"The only movie to combine child sacrifice with 'aren't the animals cute' scenes. It's a movie that can be enjoyed equally by the Michigan militia and the Westminister Kennel Club." -- Joe Bob Briggs, author of Joe Bob Goes to the Drive-In and host of TNT's Monstervision
"What would you have if, given free reign, you produced a film that combined the mystery of 'Macbeth,' the gore of 'The Road Warrior,' the plot outline of 'Oedipus Rex,' the characters from 'Conan, the Barbarian' and 'Tarzan,' the setting of the ancient city of Ur done in Mexican village drag, and medieval clothing with a Middle Eastern flare? A mess, you say? Right, and its name would be 'Beastmaster.'" -- Review of the film published in USA Today magazine, November 1982
y many standards, The Beastmaster is no masterpiece. Okay, let's be honest: by virtually no legitimate standards is this movie a masterpiece. In fact, its director, Don Coscarelli, was never happy with the final cut, and Andre Norton, the prolific sci-fi novelist whose book it was based on, didn't want her name to appear anywhere in the credits. It was made in 1982, and although it featured a fabulous score by Lee Holdridge and sharp cinematography by Academy Award-winner John Alcott (Barry Lyndon), this movie is often seen as just another gimmicky, mindless sword and sorcery tale.
However, there appears to more to this film than meets the eye. According to an article in Entertainment Weekly, when it is shown on TBS its ratings rank second only to Gone With the Wind. When EW ran an issue in September 1997 with a cover story on guilty pleasures and forgot to include The Beastmaster, Lisa Erven of Riverton, Wyoming had this to say:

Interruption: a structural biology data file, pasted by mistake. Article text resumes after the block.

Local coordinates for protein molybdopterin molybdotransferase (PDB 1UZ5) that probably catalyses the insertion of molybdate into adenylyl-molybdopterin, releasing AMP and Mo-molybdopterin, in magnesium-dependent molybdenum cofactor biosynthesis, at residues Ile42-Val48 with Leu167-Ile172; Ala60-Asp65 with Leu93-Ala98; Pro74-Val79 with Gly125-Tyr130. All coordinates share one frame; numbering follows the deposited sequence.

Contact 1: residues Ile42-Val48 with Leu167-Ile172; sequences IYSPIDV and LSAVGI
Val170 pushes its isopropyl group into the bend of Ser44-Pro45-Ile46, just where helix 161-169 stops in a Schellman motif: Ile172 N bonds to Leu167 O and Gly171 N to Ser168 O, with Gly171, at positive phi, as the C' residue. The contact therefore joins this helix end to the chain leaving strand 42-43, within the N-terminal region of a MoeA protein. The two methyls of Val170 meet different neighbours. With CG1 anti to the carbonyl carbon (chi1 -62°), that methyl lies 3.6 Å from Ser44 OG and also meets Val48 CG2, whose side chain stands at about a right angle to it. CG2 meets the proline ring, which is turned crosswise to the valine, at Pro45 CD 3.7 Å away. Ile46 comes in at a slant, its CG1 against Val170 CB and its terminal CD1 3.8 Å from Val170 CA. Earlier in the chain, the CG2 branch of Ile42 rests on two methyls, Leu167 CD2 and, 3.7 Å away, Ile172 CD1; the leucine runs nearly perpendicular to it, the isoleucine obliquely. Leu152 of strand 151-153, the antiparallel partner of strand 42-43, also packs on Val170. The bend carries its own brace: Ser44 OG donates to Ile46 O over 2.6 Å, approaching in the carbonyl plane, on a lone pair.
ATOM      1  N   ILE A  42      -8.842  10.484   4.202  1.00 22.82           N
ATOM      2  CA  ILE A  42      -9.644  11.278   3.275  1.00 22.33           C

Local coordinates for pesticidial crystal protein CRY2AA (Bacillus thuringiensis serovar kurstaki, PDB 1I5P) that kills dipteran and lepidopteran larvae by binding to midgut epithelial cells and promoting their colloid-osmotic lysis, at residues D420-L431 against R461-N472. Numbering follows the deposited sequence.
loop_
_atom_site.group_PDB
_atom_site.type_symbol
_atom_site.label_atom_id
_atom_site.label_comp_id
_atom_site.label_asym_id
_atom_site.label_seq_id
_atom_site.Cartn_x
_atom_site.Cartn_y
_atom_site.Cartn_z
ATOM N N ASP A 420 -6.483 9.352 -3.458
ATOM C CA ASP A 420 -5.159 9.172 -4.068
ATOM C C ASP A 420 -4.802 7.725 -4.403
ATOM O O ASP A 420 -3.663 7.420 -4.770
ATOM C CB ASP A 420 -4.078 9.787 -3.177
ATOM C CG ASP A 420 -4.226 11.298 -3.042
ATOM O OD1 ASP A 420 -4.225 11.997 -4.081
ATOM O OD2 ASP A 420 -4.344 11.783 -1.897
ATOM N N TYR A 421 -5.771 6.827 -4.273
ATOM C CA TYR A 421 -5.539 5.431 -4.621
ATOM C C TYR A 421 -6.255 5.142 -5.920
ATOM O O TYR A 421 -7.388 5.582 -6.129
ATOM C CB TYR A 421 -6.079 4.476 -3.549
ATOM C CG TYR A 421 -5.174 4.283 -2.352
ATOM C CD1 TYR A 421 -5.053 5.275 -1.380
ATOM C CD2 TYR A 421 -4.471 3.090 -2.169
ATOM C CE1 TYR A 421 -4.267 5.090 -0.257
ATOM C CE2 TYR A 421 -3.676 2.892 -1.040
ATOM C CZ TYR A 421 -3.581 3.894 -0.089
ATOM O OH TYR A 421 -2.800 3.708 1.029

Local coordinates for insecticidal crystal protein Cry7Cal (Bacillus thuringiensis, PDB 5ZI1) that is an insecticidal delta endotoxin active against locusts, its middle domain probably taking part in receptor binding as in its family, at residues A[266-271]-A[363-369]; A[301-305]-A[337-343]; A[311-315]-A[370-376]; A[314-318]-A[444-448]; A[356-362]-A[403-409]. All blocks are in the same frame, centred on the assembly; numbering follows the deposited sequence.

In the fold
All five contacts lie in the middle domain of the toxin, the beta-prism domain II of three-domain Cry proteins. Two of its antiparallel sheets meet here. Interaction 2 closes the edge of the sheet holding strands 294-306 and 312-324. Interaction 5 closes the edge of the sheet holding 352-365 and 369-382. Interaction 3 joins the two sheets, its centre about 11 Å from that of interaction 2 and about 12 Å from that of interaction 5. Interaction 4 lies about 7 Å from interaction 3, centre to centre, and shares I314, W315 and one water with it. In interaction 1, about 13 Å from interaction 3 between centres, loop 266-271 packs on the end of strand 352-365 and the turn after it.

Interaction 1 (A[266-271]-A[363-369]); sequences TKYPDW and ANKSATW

"Nothing causes more shame and guilt than my passion for Marc Singer in The Beastmaster. My perfect Saturday is spending a snowy afternoon on the couch (sans kids and husband, of course!) watching my treasured video of this glorious movie."
Glorious movie? Well, as they say, beauty is in the eye of the beholder. And, although I go about this with at least part of my tongue in my cheek, I can't completely dismess Mrs. Erven's comments. As a matter of fact, I think Mrs. Erven speaks for many guilt-racked-but-determined "Beastmaster" fans ... which definitely includes me. I say it right now, loud and clear: "The Beastmaster" is my greatest guilty pleasure.
Although I reserve my right to be critical of movies, I will never deny the sheer enjoyment I get from watching this film. The fact that it was my favorite movie when I was nine years old has left an indelible impression in my critical faculties, and whenever the screen flickers with this film, I am simply forced to turn them off and sink into the land of Arrok. Every critic has his guilty pleasure: after all, Pulitzer Prize-winner Roger Ebert not only co-scripted Russ Meyer's campy T&A fest Beyond the Valley of the Dolls, but he is an active defender of the entire Meyer oeurve. And, wasn't it the infamous Pauline Kael who so wisely wrote:
"I don't trust anyone who doesn't admit having at some time in his life enjoyed trashy American movies. I don't trust any of the tastes of people who were born with such good taste that they didn't need to find their way through trash."
So, for all you guilty Beastmaster fans out there (especially those who despised the sequels as much as I did), I have set up this special web site to feature your comments and additional information about this too-often overlooked cinematic treasure.